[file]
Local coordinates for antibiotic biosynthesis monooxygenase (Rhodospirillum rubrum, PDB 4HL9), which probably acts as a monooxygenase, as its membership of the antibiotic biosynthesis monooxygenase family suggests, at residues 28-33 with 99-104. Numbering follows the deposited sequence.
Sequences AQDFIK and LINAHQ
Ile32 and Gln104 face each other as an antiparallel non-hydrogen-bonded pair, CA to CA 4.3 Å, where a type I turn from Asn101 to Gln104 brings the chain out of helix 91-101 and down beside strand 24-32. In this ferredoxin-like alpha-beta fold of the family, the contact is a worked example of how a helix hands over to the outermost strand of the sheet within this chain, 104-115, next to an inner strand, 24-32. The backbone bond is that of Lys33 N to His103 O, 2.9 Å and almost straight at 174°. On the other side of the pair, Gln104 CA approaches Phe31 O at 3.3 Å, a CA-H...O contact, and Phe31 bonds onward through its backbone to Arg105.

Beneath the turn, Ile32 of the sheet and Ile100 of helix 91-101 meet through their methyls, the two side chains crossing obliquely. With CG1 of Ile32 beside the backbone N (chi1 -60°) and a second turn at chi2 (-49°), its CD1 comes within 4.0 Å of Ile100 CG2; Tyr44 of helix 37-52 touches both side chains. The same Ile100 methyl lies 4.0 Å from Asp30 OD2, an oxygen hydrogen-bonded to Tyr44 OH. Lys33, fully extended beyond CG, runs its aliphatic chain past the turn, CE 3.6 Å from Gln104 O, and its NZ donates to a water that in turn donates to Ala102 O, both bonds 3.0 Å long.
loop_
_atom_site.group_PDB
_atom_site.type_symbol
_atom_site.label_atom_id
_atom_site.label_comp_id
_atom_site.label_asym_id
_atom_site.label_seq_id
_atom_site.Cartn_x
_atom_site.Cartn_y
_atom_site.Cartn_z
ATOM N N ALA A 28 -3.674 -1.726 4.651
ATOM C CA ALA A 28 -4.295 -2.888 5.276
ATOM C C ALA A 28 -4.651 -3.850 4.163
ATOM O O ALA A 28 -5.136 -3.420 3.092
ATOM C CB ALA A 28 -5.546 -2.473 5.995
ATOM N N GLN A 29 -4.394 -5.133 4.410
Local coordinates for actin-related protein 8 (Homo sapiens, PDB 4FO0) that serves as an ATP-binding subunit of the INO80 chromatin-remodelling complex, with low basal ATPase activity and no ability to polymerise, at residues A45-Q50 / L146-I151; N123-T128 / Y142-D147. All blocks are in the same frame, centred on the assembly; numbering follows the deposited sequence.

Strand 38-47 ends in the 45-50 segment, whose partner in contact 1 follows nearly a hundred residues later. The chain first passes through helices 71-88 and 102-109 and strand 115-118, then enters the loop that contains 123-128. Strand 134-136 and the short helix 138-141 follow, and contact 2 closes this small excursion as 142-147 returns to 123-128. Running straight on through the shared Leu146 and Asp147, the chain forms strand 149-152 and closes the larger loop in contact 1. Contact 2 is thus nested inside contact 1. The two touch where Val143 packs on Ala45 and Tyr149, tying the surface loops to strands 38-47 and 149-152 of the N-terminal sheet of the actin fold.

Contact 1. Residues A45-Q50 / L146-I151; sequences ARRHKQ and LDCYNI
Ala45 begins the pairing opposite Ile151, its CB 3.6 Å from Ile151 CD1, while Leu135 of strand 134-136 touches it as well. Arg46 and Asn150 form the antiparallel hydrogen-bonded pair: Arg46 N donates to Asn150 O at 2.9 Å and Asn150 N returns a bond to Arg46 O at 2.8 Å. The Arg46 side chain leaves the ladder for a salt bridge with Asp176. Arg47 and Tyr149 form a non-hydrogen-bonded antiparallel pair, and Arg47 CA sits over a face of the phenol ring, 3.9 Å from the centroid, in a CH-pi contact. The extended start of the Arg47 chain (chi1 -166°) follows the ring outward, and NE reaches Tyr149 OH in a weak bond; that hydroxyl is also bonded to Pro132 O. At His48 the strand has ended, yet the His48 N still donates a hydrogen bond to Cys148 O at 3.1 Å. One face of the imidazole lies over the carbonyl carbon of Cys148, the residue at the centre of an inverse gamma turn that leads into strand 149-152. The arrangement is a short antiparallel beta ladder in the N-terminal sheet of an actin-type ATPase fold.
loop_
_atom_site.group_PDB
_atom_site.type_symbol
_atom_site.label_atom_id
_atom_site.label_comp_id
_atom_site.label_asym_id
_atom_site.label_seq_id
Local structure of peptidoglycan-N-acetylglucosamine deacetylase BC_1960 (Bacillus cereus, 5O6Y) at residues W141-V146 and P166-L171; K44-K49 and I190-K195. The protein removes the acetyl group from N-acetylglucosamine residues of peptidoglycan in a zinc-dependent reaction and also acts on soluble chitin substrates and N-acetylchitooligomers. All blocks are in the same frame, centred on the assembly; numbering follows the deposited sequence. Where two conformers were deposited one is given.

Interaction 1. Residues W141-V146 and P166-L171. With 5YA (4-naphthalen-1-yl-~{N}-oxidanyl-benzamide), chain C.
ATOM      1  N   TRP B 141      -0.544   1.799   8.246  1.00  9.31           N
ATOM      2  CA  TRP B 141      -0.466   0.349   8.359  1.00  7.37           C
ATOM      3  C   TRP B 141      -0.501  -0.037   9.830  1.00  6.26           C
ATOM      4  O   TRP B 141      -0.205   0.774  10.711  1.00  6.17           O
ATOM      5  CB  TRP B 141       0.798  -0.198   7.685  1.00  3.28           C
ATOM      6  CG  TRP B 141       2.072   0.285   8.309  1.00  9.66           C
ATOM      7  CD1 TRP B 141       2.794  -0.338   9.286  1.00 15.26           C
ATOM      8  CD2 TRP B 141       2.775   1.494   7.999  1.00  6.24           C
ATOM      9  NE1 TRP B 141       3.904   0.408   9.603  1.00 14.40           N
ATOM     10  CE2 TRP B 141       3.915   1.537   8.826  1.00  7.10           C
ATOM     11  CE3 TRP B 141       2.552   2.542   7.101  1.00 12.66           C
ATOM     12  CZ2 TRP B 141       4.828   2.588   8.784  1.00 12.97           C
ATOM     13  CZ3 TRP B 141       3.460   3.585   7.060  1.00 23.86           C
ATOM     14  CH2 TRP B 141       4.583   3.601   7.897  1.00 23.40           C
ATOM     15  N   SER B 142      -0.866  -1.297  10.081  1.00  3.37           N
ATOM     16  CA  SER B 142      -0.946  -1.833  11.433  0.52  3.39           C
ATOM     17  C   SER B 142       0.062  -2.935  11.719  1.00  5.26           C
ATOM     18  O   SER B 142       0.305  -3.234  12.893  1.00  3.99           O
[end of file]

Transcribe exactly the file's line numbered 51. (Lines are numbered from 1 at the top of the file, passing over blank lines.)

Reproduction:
ATOM     18  O   SER B 142       0.305  -3.234  12.893  1.00  3.99           O